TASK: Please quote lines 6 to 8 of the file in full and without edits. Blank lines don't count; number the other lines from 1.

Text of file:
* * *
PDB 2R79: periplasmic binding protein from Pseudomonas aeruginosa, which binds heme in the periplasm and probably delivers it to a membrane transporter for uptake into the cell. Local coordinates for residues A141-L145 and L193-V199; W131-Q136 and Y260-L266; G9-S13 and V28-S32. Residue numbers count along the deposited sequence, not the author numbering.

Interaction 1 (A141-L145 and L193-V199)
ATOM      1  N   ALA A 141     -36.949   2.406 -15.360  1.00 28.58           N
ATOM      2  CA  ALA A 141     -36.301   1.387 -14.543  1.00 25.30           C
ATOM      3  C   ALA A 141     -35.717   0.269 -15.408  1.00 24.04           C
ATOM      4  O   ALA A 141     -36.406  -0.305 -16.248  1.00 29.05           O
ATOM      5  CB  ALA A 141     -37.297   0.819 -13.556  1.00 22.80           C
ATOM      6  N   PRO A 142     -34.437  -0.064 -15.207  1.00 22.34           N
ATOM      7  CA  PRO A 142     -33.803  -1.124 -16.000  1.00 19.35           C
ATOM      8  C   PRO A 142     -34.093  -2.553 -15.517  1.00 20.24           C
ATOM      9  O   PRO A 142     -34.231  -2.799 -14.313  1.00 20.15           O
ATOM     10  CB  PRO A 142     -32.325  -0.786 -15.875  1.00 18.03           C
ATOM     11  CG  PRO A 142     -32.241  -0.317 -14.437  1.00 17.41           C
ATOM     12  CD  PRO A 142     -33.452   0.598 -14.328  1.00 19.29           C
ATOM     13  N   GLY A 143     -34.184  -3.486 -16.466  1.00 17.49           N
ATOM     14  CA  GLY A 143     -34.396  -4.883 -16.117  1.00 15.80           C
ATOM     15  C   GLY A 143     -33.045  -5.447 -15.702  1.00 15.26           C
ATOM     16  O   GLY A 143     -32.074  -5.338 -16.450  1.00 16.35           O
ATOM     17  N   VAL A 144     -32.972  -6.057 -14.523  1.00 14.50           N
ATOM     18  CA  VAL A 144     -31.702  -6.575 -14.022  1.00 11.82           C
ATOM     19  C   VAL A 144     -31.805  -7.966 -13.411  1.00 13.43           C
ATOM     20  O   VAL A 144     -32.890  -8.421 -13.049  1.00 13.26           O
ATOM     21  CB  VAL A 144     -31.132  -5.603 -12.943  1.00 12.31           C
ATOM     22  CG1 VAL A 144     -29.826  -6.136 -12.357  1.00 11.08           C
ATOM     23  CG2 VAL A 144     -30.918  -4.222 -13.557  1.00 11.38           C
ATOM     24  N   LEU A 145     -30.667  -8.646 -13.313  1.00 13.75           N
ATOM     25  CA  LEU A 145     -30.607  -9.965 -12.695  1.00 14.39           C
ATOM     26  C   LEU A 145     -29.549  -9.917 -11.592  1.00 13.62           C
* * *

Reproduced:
ATOM      4  O   ALA A 141     -36.406  -0.305 -16.248  1.00 29.05           O
ATOM      5  CB  ALA A 141     -37.297   0.819 -13.556  1.00 22.80           C
ATOM      6  N   PRO A 142     -34.437  -0.064 -15.207  1.00 22.34           N